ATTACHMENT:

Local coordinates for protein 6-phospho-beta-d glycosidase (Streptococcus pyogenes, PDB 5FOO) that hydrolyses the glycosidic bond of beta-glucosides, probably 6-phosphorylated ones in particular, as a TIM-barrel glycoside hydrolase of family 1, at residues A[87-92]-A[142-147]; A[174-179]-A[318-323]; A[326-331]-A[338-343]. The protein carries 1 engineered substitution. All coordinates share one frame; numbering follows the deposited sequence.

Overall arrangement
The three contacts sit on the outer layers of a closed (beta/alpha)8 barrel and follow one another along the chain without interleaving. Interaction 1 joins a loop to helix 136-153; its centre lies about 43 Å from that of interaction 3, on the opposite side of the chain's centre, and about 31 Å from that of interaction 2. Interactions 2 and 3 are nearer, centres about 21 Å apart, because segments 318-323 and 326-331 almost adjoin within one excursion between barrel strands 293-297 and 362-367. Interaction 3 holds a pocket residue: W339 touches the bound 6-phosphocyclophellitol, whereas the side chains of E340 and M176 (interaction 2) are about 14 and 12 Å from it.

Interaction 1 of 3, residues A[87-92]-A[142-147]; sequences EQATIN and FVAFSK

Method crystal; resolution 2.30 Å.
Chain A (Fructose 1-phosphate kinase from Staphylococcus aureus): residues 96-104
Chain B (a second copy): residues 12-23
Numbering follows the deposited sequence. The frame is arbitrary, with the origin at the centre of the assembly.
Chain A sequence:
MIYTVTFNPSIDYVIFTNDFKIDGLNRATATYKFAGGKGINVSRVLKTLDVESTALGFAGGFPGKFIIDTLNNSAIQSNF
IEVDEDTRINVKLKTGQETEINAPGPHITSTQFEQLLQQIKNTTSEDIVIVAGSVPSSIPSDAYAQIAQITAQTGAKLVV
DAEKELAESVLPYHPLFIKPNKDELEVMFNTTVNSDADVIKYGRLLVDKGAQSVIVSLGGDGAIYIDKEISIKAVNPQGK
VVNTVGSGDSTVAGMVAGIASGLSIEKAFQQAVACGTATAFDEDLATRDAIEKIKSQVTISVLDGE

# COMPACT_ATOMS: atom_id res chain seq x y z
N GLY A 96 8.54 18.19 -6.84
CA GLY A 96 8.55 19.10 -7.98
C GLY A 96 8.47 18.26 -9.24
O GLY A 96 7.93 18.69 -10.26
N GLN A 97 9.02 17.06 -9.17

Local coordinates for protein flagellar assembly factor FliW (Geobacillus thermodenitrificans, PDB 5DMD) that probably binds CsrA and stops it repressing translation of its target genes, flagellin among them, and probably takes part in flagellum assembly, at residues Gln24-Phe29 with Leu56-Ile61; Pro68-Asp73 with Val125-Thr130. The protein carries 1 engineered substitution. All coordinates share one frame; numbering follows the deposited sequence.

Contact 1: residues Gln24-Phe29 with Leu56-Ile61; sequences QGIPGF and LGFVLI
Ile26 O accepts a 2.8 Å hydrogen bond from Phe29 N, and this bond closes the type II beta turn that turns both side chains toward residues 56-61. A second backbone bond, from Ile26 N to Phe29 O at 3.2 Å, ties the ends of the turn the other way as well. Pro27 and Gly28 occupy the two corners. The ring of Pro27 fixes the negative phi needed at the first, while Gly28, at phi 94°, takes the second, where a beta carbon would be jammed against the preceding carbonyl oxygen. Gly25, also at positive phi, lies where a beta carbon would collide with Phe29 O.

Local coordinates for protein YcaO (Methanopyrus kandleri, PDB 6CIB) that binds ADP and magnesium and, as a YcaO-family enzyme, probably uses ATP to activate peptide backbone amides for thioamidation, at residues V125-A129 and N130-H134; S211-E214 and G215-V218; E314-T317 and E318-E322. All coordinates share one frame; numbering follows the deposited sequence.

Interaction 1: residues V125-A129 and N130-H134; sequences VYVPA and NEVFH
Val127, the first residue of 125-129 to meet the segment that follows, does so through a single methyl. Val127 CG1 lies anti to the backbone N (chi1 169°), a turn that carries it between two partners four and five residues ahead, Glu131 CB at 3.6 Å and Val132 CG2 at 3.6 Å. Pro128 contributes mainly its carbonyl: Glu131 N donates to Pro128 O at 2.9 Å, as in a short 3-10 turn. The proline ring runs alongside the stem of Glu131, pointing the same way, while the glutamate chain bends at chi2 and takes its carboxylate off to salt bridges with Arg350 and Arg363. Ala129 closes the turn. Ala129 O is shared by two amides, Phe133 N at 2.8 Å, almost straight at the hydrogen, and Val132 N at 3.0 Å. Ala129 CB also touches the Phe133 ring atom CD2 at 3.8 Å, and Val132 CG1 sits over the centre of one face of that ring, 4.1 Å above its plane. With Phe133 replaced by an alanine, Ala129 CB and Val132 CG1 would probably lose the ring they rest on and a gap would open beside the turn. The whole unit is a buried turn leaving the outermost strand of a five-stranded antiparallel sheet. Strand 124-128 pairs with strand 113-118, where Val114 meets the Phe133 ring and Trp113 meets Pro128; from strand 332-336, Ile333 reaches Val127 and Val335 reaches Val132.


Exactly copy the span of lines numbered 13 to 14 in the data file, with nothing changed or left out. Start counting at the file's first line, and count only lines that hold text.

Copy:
VVNTVGSGDSTVAGMVAGIASGLSIEKAFQQAVACGTATAFDEDLATRDAIEKIKSQVTISVLDGE

# COMPACT_ATOMS: atom_id res chain seq x y z